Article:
Whitehall at Reservoir Park

The Town of Southern Pines bought the 157-acre tract of land, known as the Whitehall property, in December 2020. The Town paid $1.65 million for the property located at 490 Pee Dee Road. Reservoir Park directly abuts Whitehall to the north and includes access via an existing 2-mile walking/biking trail. There are also trail connections from Elizabeth Rounds playground.

Whitehall makes up almost half of the 326-acre Reservoir Park, a true gem in the Sandhills. A 95-acre lake and permanently protected longleaf pine stands and habitats for the endangered red cockaded woodpecker showcase the park's natural beauty. Passive recreation activities include an 18-acre disc golf course, Elizabeth Rounds playground, and exercise stations. Over 2 acres of trails connect to the Southern Pines greenway network. 

Once Whitehall is fully enhanced, an additional 5 miles of trails will be added. Whitehall is open to the community today and visitors can enjoy unimproved trails, longleaf pines, and open fields for picnics, kite flying, and play.

The Town offers recreation & library programs in the Whitehall house and plans to renovate the carriage house for additional programming, private rental space, and to serve as a visitor entry to the overall park.

Reservoir Park is the biggest park in Moore County, the largest municipal-owned park south of the Triangle, and the 4th largest municipal-owned park in North Carolina.


Chapter 1: Introduction
Chapter 2: Inventory
Chapter 3: Public Input
Chapter 4: Plan & Recommendations
Chapter 5: Implementation


In 2022, the Town partnered with two firms to prepare a master plan to enhance Whitehall as a community park for passive recreation. CPL is a multi-disciplinary firm who led the site planning, landscape architecture, and public input processes. Creech & Associates developed architectural concepts for the home, barn, and carriage house.

The Southern Pines community partnered with the Town and design team, providing invaluable over 9 months. We had active participation from over 100 community members during three public meetings. We heard feedback from 800 individuals through online surveys, plus many e-mails and phone calls. We received guidance from experts on the longleaf forest, the red cockaded woodpeckers, and the role recreation that passive recreation provides in Moore County. The Three Rivers Land Trust, which holds a conservation easement on about 40% of Whitehall, has provided their nod of approval. All of this feedback and community support has been instrumental in developing a thoughtful master plan that truly reflects the needs and desires of Southern Pines.

After nearly a year of work and community engagement, the Town Council unanimously approved the master plan on May 9, 2023. The Town will continue on developing construction documents for phase 1 during 2023-2024 and carrying out the land management practices to ensure the longleaf pines and red cockaded woodpeckers thrive in their natural habitat. Stay tuned for future updates as we continue to enhance the Whitehall tract for publicly accessible passive recreation while carefully balancing the preservation of the site's natural resources.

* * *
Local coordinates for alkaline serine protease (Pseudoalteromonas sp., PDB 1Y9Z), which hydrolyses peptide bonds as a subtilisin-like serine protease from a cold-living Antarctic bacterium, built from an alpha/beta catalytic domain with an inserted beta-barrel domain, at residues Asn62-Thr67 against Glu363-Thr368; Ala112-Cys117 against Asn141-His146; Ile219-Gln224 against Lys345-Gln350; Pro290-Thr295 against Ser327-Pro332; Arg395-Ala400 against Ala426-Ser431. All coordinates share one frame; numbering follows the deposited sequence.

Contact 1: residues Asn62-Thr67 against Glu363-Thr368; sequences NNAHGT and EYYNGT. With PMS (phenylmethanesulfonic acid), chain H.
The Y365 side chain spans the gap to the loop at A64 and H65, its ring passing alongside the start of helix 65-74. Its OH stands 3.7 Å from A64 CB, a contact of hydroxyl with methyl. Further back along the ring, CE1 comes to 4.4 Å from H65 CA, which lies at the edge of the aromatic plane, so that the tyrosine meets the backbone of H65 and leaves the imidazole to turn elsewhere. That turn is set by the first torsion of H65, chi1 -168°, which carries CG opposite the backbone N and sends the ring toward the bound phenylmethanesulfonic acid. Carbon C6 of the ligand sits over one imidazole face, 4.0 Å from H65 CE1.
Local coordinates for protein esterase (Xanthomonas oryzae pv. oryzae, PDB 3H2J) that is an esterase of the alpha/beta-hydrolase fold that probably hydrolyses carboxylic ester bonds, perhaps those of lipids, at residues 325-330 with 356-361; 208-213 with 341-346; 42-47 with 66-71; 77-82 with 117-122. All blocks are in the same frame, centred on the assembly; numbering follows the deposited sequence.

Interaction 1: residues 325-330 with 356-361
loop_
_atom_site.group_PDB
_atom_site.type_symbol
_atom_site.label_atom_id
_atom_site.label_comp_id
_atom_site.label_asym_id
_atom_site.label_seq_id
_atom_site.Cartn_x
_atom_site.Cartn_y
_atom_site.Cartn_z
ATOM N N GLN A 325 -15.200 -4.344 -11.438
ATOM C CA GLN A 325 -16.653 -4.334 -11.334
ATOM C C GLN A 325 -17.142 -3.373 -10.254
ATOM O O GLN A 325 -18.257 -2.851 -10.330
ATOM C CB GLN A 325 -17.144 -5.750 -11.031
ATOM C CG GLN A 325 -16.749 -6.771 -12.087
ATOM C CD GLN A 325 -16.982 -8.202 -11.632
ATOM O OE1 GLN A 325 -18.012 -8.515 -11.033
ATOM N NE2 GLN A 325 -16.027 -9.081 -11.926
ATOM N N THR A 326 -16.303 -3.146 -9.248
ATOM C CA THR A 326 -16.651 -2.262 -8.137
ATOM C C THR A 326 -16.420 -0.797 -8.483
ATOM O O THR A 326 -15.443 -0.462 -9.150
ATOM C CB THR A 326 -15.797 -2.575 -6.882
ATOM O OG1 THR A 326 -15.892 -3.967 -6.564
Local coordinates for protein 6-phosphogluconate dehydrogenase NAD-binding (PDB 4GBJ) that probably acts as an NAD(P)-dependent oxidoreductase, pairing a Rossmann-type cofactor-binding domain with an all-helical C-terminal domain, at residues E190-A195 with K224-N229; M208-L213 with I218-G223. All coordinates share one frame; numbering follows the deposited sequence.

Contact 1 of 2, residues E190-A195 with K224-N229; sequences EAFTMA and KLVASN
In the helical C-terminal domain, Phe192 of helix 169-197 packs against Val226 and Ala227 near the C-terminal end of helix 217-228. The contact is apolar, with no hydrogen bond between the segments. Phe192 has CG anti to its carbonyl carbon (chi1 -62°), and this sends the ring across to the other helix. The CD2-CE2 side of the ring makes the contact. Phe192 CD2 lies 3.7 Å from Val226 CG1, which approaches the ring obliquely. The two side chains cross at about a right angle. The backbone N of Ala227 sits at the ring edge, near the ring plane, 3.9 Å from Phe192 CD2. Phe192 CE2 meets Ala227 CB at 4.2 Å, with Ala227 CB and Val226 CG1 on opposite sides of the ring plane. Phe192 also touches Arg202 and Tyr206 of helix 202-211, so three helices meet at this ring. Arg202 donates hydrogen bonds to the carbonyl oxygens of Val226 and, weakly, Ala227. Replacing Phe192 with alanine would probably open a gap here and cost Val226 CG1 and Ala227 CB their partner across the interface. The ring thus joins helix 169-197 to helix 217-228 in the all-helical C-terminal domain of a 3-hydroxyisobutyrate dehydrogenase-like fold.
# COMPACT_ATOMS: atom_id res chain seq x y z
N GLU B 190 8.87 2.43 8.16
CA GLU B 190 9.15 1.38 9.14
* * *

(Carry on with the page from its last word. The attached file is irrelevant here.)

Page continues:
Whitehall was thoughtfully cared for by its previous owners and the property offers 157 acres of natural lands that highlight the native ecosystems of Southern Pines, particularly the longleaf pine forest.  Whitehall is home to the endangered red-cockaded woodpecker and the property is registered with the US Fish and Wildlife Service’s Safe Harbor program which helps conserve their native habitats.  The property is also part of the Southeast Longleaf Pine Ecosystem Occurrences Geodatabase (LEO), a comprehensive database of longleaf pine forests to inform conservation and restoration planning. 

While longleaf pines were once prominently found through the southeastern United States, covering 90 million acres from Virginia to east Texas. The once-vast longleaf forests have almost all but disappeared as they were used to provide timber for Colonial homes and sailing ships as well as tar and turpentine. They have also been lost to clearcutting, development, and fire suppression, as they rely on fire to survive (and thrive). Today, less than 5% of the historic longleaf forest remains and we are lucky to find it in the Sandhills area.

In addition to their beauty, healthy longleaf pine forests provide many benefits to both humans and wildlife. They support our freshwater systems, provide natural resilience to catastrophic storms, and help sustain the regional economy. They also provide habitats for threatened and endangered species including the red-cockaded woodpecker, gopher tortoises, pine snakes, and dusky gopher frogs. Learn more about our wonderful longleaf pines and why fire is so critical for their survival.

The Three Rivers Land Trust holds a conservation easement on 66.39 of the total 157 acres at Whitehall. This is a voluntary, legal action that protects the land’s conservation values to ensure that future generations can enjoy it for many years to come. The conservation easement on Whitehall permits the Town to open the property to the public, provided enhancements are sensitive to the efforts that have been undertaken to protect this property. 

Please enjoy this video which takes you on a bird's eye view of Whitehall. The video was produced by the Southern Pines Appearance Commission for Arbor Day 2022, which was hosted at Whitehall.

Whitehall: A Treasure in Southern Pines - winter 2022 publication by the North Carolina Recreation & Park Association